Furthermore, this homogenised group of diverse individuals is classified as the opposition to the norm, in other words opposition to dominant notion of whiteness (Collins, Noble & Poynting, 2000). The notion of whiteness is an incredibly one-dimensional concept as it is regarded the norm and any person who does not carry Anglican features is therefore classified the other. This notion of the other is created to allow ‘white’ people to project their fears and anxieties on another object whilst hiding the racialised suppositions that lie beneath it (Collins, Noble & Poynting, 2000). Moreover, many of the acts and traditions that are associated with other races are also perceived as evil (Poynting et al. 2004). Muslims account for 94.51% of the population in the Middle-East and therefore many Islamic practises are associated with ‘Middle-Eastern’ people (Hotex, 2016). This is evident with the religious practise of eating halal food. Many Facebook pages such as ‘Boycott Halal in Australia’ and protests against Halal food have been set against these practises associated with ‘Middle-Eastern Muslims’ (Facebook, 2019). Much of this rhetoric is pushed forward by our nationalistic politicians, such former Senator Fraser Anning and Senator Pauline Hanson who attempt to invoke fear against other races. (Gale, 2004). When reading comments on the Facebook (2019) page about why people are anti-halal, responses such as “halal certification funds terrorism” and “we don’t want to be ruled by Shariah law”, were recorded. These claims have been refuted on many occasions, one widely known occasion being on ‘The Weekly’ where Charlie Pickering, debunked all claims and assured viewers that halal food was no more than a particular way of slaughtering animals which is the least cruel for animals and the cleanest for people to eat ABC iview, 2015). Nonetheless, many Australians still view halal certification as evil and a way of Islam dominating the West (Al-Natour, 2010). Hence, not only has the racialisation of crime homogenised ‘Middle-Easterners’ as being inherently criminal but has also stigmatised many peaceful practises such as eating halal food as demonised.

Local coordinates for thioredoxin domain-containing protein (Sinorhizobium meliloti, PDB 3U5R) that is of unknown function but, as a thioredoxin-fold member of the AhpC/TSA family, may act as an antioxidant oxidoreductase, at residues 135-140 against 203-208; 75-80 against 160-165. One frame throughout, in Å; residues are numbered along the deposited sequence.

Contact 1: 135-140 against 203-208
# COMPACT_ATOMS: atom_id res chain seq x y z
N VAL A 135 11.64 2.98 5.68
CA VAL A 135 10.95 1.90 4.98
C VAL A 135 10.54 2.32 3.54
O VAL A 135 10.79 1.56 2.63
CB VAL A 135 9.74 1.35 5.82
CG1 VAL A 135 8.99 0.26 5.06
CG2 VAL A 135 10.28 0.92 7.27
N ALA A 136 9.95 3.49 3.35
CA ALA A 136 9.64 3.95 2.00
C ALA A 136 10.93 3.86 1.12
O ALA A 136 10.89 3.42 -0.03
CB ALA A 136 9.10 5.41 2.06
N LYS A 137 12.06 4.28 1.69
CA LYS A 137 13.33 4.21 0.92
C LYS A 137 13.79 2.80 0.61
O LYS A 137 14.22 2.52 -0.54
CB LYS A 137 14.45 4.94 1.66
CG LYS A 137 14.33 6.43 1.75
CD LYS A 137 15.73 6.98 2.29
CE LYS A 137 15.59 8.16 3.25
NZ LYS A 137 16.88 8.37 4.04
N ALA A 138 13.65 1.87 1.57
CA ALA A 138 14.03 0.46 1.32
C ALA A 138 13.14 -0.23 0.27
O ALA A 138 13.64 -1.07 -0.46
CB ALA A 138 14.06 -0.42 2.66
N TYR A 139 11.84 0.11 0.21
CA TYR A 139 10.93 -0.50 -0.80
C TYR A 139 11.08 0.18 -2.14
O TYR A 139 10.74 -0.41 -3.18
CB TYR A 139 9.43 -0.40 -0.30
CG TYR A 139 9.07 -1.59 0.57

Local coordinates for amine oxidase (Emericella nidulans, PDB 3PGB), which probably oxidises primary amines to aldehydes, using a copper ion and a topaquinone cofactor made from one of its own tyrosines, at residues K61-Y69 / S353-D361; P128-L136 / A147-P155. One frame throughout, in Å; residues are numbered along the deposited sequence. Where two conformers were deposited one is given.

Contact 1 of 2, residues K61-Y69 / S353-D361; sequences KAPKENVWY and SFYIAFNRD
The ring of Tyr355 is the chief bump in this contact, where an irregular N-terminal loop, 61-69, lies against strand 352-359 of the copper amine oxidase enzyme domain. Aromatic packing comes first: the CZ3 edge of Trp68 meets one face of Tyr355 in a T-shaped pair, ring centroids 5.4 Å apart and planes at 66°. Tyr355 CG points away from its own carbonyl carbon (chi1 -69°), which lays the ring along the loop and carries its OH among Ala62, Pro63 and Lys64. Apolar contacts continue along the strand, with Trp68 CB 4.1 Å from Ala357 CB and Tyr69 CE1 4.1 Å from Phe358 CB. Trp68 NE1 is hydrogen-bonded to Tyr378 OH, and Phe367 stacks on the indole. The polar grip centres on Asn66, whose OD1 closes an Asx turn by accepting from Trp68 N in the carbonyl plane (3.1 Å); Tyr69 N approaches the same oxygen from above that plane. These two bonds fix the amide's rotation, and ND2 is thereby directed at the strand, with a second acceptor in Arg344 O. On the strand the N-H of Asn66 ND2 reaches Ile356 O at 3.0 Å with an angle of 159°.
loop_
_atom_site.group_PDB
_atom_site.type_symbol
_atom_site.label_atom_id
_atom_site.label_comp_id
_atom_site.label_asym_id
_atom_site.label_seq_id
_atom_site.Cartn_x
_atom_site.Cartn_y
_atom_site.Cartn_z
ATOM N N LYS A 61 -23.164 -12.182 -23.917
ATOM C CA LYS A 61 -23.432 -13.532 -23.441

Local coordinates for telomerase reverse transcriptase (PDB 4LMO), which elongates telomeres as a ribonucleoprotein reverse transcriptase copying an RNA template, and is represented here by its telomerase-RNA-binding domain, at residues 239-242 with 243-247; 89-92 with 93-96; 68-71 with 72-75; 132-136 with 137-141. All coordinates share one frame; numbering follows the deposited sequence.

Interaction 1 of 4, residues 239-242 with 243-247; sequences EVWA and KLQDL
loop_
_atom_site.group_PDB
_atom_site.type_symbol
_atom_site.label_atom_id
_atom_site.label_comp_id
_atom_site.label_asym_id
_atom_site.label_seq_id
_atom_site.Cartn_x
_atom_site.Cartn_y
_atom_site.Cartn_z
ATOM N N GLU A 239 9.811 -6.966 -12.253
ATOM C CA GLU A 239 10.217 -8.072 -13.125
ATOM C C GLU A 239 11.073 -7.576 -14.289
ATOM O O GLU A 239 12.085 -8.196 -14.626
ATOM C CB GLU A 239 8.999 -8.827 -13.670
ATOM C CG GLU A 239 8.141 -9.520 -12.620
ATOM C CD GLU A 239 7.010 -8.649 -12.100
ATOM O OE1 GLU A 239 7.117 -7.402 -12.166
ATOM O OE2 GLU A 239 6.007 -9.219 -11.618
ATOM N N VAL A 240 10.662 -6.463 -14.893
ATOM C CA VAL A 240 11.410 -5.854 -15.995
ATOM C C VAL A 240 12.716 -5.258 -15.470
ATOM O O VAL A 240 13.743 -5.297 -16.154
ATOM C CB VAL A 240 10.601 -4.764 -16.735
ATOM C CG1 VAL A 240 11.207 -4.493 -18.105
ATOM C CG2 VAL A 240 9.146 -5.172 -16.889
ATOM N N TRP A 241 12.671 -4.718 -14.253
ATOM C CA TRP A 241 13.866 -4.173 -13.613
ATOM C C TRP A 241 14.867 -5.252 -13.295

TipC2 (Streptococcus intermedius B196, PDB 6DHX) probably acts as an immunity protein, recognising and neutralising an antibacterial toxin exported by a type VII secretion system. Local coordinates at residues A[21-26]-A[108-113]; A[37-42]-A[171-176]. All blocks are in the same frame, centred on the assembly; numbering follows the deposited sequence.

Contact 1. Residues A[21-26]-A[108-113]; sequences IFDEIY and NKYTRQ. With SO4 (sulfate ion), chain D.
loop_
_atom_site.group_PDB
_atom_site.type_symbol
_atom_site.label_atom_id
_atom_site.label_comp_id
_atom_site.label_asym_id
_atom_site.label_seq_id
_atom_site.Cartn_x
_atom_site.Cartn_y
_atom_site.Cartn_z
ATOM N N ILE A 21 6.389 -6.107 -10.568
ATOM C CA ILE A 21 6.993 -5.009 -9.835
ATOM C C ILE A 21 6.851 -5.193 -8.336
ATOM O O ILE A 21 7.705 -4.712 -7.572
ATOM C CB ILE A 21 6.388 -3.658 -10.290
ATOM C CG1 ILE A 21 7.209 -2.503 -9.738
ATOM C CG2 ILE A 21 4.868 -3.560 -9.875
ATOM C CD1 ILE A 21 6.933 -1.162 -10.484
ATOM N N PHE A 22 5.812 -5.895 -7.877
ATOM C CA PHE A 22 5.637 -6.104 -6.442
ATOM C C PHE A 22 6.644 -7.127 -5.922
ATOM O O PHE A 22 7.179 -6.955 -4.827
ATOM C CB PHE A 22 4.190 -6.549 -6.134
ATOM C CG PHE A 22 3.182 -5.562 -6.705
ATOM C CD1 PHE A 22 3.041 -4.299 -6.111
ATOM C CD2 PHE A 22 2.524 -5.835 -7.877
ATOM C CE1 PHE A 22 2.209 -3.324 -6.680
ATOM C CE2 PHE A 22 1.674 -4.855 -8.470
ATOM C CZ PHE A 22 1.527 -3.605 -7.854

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Next, ethnic descriptors invoke fear into the minds of the public creating a ‘folk devil’; “An object of hostility that could bear the brunt of social anger and be seen as the wrongdoer or cause of the social condition” (Cohen, 2011; Poynting et al. 2004, p. 13). Typically, folk devils are created when a social threat is constantly played in the media as the topic of controversy, in this case people of ‘Middle-Eastern’ appearance are the folk devil (Al-Natour, 2010). During times of panic, the creation of folk devil allows the public to target all the moral and social anxieties towards an object of hostility. This is done by isolating or ‘othering’ racial groups that are viewed as dissimilar from the cultural norm (Al-Natour, 2010). The ‘Middle-Eastern’ descriptor encourages notions of ‘otherness’ in the minds of the public while developing the conception of the folk devil and creating fear of people from foreign places (Cohen, 2011). The use of ethnic descriptors results in the construction of orientalism (Poynting & Morgan, 2016). This is conceived as being a political move to allow for Western society to dominate by stigmatising other racial groups with evilness and criminality. In doing so, cultural panic target and scapegoat racialised communities (Poynting & Morgan, 2016). This is evident in the News Australia article and is also reflected in the anti-halal food protests which are fuelled by the media. Thus, the folk devil and its influence in creating an orientalist construct, feeds cultural panic and justifies hostility towards targeted racial groups, which has detrimental effects on the people subjected to racial profiling.